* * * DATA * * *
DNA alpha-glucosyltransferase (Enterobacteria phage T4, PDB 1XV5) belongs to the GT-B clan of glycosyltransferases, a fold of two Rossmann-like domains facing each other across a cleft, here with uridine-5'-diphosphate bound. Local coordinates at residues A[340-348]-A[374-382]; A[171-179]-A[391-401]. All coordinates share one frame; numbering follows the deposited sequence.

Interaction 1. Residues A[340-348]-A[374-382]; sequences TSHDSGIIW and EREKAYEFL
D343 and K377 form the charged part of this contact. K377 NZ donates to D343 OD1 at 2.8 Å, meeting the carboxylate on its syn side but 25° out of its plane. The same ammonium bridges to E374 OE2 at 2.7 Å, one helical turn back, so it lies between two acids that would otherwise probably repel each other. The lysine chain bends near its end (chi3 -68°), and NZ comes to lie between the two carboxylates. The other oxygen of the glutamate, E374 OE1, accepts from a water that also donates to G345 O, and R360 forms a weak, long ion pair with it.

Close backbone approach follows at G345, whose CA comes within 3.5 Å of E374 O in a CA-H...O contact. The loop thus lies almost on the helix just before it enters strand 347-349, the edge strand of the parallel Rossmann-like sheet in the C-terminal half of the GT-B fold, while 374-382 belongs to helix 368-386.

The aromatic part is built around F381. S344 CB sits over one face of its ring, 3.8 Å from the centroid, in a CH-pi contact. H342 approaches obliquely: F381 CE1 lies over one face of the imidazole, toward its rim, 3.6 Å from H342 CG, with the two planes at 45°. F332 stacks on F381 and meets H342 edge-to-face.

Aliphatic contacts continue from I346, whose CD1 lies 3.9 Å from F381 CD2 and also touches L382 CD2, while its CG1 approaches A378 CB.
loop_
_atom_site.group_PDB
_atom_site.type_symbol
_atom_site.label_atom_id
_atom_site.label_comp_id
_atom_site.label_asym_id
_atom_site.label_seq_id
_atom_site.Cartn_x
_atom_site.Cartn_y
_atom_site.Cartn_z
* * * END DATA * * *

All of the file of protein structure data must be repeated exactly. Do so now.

DNA alpha-glucosyltransferase (Enterobacteria phage T4, PDB 1XV5) belongs to the GT-B clan of glycosyltransferases, a fold of two Rossmann-like domains facing each other across a cleft, here with uridine-5'-diphosphate bound. Local coordinates at residues A[340-348]-A[374-382]; A[171-179]-A[391-401]. All coordinates share one frame; numbering follows the deposited sequence.

Interaction 1. Residues A[340-348]-A[374-382]; sequences TSHDSGIIW and EREKAYEFL
D343 and K377 form the charged part of this contact. K377 NZ donates to D343 OD1 at 2.8 Å, meeting the carboxylate on its syn side but 25° out of its plane. The same ammonium bridges to E374 OE2 at 2.7 Å, one helical turn back, so it lies between two acids that would otherwise probably repel each other. The lysine chain bends near its end (chi3 -68°), and NZ comes to lie between the two carboxylates. The other oxygen of the glutamate, E374 OE1, accepts from a water that also donates to G345 O, and R360 forms a weak, long ion pair with it.

Close backbone approach follows at G345, whose CA comes within 3.5 Å of E374 O in a CA-H...O contact. The loop thus lies almost on the helix just before it enters strand 347-349, the edge strand of the parallel Rossmann-like sheet in the C-terminal half of the GT-B fold, while 374-382 belongs to helix 368-386.

The aromatic part is built around F381. S344 CB sits over one face of its ring, 3.8 Å from the centroid, in a CH-pi contact. H342 approaches obliquely: F381 CE1 lies over one face of the imidazole, toward its rim, 3.6 Å from H342 CG, with the two planes at 45°. F332 stacks on F381 and meets H342 edge-to-face.

Aliphatic contacts continue from I346, whose CD1 lies 3.9 Å from F381 CD2 and also touches L382 CD2, while its CG1 approaches A378 CB.
loop_
_atom_site.group_PDB
_atom_site.type_symbol
_atom_site.label_atom_id
_atom_site.label_comp_id
_atom_site.label_asym_id
_atom_site.label_seq_id
_atom_site.Cartn_x
_atom_site.Cartn_y
_atom_site.Cartn_z